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Guide to Councils

Participating as a candidate

Who can stand as a candidate in a council election

To nominate for election as a councillor, a person:

  • must be an Australian citizen
  • must be at least 18 years of age on the election day
  • must be enrolled as a voter in the municipal district in which they are standing.

A person may not nominate as a candidate for a council election if they are:

  • an undischarged bankrupt
  • of unsound mind
  • a member of council staff who has not taken leave to stand
  • convicted of certain criminal or electoral offences
  • banned from being a company director
  • a councillor in another Australian council
  • a member of the parliament of an Australian state or territory or the Commonwealth
  • employed by the parliament of a state or territory or the Commonwealth as a ministerial officer, parliamentary advisor or electorate officer – who has not taken leave to stand.

A person may not nominate for election to a council if they ceased to be a councillor of that council in the preceding four years for:

  • failing to take the oath of office
  • being absent for four consecutive ordinary council meetings without leave
  • failing to attend a call of the council without a sufficient excuse
  • having been disqualified after a finding of gross misconduct, which has not yet expired.

If you are considering candidature for a council election and are unsure of your eligibility, you should seek advice from the Returning Officer.

How to nominate

In order to be a candidate in a council election, a person must:

  • complete a nomination form and deliver it to the Returning Officer during the nomination period
  • sign the declaration on the nomination form in front of a Returning Officer
  • pay a nomination fee of $250 (which is refundable if the candidate is elected or gains at least 4% of the first preference votes in the election).

Information and assistance for candidates

Information and assistance are available in a number of forms prior to and during an election.

Prior to the election, the Victorian Electoral Commission usually holds information sessions for prospective candidates. These sessions provide information about the process and enable potential candidates to meet the Returning Officer appointed to run the election. Details of information sessions are available from the Victorian Electoral Commission or the council.

The Victorian Electoral Commission also provides a comprehensive candidate information kit that describes the election process and timelines. The kit also explains the requirements of becoming a candidate and includes forms to be completed by candidates.

The local government peak bodies Municipal Association of Victoria and Victorian Local Governance Association often also conduct information sessions for potential councillors in the months leading up to an election.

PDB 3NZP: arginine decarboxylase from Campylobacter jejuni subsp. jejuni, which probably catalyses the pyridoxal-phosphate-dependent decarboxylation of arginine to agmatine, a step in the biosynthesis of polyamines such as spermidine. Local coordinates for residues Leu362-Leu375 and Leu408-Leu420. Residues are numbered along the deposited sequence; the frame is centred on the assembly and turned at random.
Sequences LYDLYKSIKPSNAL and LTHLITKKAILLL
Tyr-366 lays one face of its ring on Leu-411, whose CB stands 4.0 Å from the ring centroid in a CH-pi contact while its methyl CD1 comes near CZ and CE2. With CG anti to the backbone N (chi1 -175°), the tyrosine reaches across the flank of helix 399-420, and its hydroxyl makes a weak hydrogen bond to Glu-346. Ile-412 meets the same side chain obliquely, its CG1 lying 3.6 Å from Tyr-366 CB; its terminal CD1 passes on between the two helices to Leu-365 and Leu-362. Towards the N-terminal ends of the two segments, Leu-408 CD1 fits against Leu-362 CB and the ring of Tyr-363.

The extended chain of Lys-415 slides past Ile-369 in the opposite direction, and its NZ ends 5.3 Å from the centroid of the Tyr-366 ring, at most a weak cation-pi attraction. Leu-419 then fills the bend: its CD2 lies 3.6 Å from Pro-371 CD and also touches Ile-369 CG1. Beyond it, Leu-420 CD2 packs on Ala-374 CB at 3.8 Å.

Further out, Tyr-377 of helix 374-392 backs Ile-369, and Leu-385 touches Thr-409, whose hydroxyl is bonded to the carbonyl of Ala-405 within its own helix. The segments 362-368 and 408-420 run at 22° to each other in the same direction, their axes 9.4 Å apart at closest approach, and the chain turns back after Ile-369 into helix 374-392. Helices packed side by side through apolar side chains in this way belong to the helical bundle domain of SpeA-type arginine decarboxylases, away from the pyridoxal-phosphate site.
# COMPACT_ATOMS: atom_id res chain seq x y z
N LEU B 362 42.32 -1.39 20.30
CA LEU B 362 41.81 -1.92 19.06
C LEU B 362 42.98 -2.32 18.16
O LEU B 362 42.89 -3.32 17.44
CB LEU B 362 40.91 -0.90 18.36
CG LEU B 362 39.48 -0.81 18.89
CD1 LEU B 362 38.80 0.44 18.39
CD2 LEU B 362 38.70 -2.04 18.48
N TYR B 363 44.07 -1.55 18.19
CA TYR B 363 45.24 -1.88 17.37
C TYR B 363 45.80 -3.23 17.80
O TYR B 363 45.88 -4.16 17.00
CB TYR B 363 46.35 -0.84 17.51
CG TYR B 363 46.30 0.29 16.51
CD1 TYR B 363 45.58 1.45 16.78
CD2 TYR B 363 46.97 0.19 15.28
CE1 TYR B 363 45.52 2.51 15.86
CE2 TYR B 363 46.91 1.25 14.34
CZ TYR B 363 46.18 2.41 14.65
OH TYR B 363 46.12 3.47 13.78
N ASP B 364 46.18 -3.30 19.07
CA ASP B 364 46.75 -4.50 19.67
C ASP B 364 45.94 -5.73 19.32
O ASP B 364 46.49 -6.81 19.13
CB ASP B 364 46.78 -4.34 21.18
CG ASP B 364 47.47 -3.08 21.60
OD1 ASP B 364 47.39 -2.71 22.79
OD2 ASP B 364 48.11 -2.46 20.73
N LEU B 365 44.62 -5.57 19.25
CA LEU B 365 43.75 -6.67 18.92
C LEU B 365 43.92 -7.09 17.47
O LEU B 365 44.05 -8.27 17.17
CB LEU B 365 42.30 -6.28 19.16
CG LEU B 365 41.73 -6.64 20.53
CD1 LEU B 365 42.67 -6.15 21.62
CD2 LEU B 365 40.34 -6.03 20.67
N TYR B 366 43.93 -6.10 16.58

The Victorian Electoral Commission website contains information about council elections, including candidates’ handbooks, which detail the requirements of being a candidate.

Key election dates

Candidates for council elections must adhere to certain key dates and conditions.

Entitlement date

To stand as a candidate a person needs to be an eligible voter in the local government area. Entitlement date (57 days before election day) is important for a candidate because it’s the last chance a person has to be correctly enrolled to vote.

Notice of election

Not less than 40 days or more than 60 days before an election, the Returning Officer must give public notice of the election and call for nominations to fill the vacant positions.

Close of nominations

Candidates must be nominated by 12 noon on the day that is 32 days before the election day.

Close of voting

The election day is the last Saturday in October.

In postal elections, ballot papers must be posted by 6pm on the day before the election day and they must be received by the returning officer within nine days after the election day.

In attendance elections, voters cast their votes between 8am and 6pm on election day 

Declaration of the poll

The Returning Officer will publicly declare results after the votes have been counted and scrutineers have had time to examine the record of the count. 

The Returning Officer will read out the person or persons elected and, where appropriate, the order in which they were elected. The event may include acceptance speeches by successful and unsuccessful candidates.

The declaration of the election may be delayed if the returning officer decides to conduct a recount.

Campaign donations

Within 40 days of election day, all candidates must give the council’s Chief Executive Officer an election campaign donation return. This will provide details of any gifts, goods or services worth $500 or more, received during the donation period for use in connection with their election campaign. This applies to all candidates, whether elected or not, and whether they received campaign donations or not.

The ‘donation period’ is defined as the period beginning 30 days after election day in the previous election and ending 30 days after election day in the current election.

Copies of election donation return forms will soon be included in candidate information kits and available from Local Government Victoria.

Within 14 days after the deadline for lodgement of completed campaign donation returns by candidates, summaries of each return lodged will be made available on the relevant council’s website for a period up until the entitlement date for the next general election. Completed campaign donation returns are also available for public inspection at the council offices for four years after the election.